K-12 Teacher Fast Track Program

Photo by Julia M Cameron from Pexels

What happens when you take an accelerating teacher shortage fed by educator defections and sagging enrollments in education programs, plus the added fuel of a global pandemic? 

You get more of the same statewide teacher shortage, but worse. Beginning the 2020-2021 school year, districts statewide struggled to fill 1,000 vacant teacher positions, double the number from just three years before. The results cascade down the ladder to student performance. In 20 of the state’s counties, high school students who are not considered “job ready” outnumber those who are. 

The problem only promises to get worse. The state projects a shortage of 774 science teachers alone by the 2027-28 school year. 

Efforts to Combat the Teacher Shortage 

These kinds of extrapolations fail to account for resulting changes in behavior. Dozens of initiatives have emerged over the past half decade to combat the shortage, on both the supply and demand sides. One strategy is to fast-track adults from other careers into teaching, a strategy that works even better when the economy sours and jobs are scarce.  

The Lowcountry Graduate Center recently invested $10,000 to fund marketing efforts of an accelerated master’s degree in teaching program (M.A.T.) in elementary education to attract more people to teaching and get them into the workforce in a minimum of time and with a minimum of financial commitment. 

“Teacher education and leadership development in K-12 education are a priority focus for the LGC in talent cultivation, essential to attract and retain talent for our entire workforce in this region,” said Dr. Nancy Muller, director of the Lowcountry Graduate Center.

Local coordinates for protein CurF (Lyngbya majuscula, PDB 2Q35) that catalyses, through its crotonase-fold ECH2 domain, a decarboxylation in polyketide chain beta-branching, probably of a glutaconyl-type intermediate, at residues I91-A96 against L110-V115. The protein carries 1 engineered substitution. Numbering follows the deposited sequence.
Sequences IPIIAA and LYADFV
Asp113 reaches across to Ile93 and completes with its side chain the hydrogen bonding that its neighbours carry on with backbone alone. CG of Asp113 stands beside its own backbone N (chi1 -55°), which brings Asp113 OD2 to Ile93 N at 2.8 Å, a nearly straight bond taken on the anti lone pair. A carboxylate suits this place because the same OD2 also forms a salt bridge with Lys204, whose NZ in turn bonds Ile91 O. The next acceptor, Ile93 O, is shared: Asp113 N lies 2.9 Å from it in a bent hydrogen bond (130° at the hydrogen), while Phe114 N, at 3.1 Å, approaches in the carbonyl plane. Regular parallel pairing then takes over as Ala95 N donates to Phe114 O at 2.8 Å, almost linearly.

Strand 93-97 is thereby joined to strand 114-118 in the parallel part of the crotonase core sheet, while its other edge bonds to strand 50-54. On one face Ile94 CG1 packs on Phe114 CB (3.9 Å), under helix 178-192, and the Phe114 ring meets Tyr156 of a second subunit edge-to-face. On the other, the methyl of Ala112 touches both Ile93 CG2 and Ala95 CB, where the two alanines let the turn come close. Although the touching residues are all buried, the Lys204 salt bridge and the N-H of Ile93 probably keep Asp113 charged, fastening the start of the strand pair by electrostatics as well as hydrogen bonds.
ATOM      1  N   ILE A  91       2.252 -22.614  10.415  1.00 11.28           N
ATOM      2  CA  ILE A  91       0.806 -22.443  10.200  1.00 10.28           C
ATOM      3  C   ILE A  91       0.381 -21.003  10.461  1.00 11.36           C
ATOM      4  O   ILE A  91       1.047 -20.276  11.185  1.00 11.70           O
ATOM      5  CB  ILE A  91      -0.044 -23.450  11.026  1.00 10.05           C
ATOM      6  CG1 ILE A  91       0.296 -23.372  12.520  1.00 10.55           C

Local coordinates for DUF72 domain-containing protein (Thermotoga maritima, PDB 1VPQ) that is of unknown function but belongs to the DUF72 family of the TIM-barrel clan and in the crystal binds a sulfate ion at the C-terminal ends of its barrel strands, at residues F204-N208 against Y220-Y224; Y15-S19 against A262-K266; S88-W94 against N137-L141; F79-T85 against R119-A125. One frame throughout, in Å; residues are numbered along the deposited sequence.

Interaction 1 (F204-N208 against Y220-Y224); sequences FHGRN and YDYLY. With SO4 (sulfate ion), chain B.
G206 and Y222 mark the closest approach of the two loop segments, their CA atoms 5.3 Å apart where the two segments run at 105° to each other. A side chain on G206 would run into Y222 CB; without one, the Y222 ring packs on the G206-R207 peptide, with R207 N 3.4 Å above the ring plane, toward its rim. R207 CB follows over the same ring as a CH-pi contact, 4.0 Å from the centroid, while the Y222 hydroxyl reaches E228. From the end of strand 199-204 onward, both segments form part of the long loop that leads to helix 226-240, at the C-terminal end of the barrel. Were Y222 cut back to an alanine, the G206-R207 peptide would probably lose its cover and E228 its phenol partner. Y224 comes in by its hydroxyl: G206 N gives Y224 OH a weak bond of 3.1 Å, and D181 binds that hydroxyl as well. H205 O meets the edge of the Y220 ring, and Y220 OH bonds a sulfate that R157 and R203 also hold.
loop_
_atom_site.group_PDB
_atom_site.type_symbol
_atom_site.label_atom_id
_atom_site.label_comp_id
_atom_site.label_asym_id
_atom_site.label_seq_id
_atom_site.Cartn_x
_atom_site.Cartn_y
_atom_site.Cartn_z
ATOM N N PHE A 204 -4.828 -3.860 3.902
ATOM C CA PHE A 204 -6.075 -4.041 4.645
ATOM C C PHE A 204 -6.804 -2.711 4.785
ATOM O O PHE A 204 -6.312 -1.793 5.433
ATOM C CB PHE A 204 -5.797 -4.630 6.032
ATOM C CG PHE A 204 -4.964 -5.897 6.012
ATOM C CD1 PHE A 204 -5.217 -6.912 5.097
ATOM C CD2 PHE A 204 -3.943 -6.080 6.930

How to Get a Master’s Degree in One Year 

The program accepts those with a bachelor’s degree in any subject and provides them with a master’s degree and certification curriculum that is designed to be completed in 12 or 13 months. A student matriculating in June can begin teaching the following academic year. Students complete 39 credit hours, including real world, classroom experience, in public elementary schools. 

The program is managed at the College of Charleston by former Fulbright Scholar Dr. Brian Lanahan, an associate professor of teacher education. What began with three students expanded to 20 until the Covid pandemic caused accepted students to back off last year. This year, Lanahan says, he already has 16 completed applications and another 20 or so in process with two months to go before the deadline. The eviscerating effect of Covid on other job categories appears to be playing a role in the spike in applications, but Lanahan points out the demand for new teachers is vast. 

“If the College of Charleston developed 1,000 highly qualified masters level teachers, the schools would take them all,” he said. 

Lanahan’s initiative earned support from area school administrators.  “This program is a beacon of hope for school system leaders such as myself, who are strategizing and relentlessly seeking sources for qualified and well trained teachers to educate students across The Lowcountry,” said Melissa Payne, manager of talent acquisition at Meeting Street Schools. 

Added William Briggman, chief human resources officer at Charleston County School District, “This will enable us to have more candidates credentialed faster and deployed to classrooms, ready to serve our students in the Lowcountry.” 

The Grant to Support Accelerated MAT 

An online search of accelerated teacher education is dominated by major universities with virtual programs and behemoth for-profit education companies. Earning a degree with these programs often takes two years and costs $40,000 or more. The intensive College of Charleston program costs in-state student roughly $25,000. 

The LGC grant, Lanahan says, will help him compete with those larger institutions in marketing the advantages of the College of Charleston’s program to South Carolinians and boost attendance over the next three years. It won’t solve the massive teacher shortage, but it is one strategy towards ameliorating it. 

The Lowcountry Graduate Center has always been highly supportive of our master’s degree program both through classroom space and financial support,” Lanahan said. “I was delighted by the efficiency with which our application was approved. It is a great resource to have.” 

If you are interested in the program, visit https://cofc.edu/academics/graduate-degree-progs/graduatedegreeslist/elemed.php or contact Dr. Lanahan directly at lanahanb@cofc.edu. 


From the Archives